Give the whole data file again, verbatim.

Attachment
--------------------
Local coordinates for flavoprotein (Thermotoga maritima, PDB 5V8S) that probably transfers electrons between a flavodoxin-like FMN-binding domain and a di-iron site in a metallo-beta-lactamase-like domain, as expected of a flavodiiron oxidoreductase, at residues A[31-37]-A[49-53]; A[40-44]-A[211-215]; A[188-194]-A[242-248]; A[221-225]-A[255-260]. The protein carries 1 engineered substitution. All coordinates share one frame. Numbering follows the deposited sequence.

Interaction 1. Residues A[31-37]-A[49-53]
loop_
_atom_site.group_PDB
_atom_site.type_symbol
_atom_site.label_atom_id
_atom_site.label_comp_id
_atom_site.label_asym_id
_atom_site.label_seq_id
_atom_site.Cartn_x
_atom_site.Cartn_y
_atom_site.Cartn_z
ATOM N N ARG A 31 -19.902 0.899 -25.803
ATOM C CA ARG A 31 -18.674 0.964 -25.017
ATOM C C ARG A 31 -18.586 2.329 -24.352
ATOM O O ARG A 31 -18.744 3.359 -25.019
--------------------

Local coordinates for flavoprotein (Thermotoga maritima, PDB 5V8S) that probably transfers electrons between a flavodoxin-like FMN-binding domain and a di-iron site in a metallo-beta-lactamase-like domain, as expected of a flavodiiron oxidoreductase, at residues A[31-37]-A[49-53]; A[40-44]-A[211-215]; A[188-194]-A[242-248]; A[221-225]-A[255-260]. The protein carries 1 engineered substitution. All coordinates share one frame. Numbering follows the deposited sequence.

Interaction 1. Residues A[31-37]-A[49-53]
loop_
_atom_site.group_PDB
_atom_site.type_symbol
_atom_site.label_atom_id
_atom_site.label_comp_id
_atom_site.label_asym_id
_atom_site.label_seq_id
_atom_site.Cartn_x
_atom_site.Cartn_y
_atom_site.Cartn_z
ATOM N N ARG A 31 -19.902 0.899 -25.803
ATOM C CA ARG A 31 -18.674 0.964 -25.017
ATOM C C ARG A 31 -18.586 2.329 -24.352
ATOM O O ARG A 31 -18.744 3.359 -25.019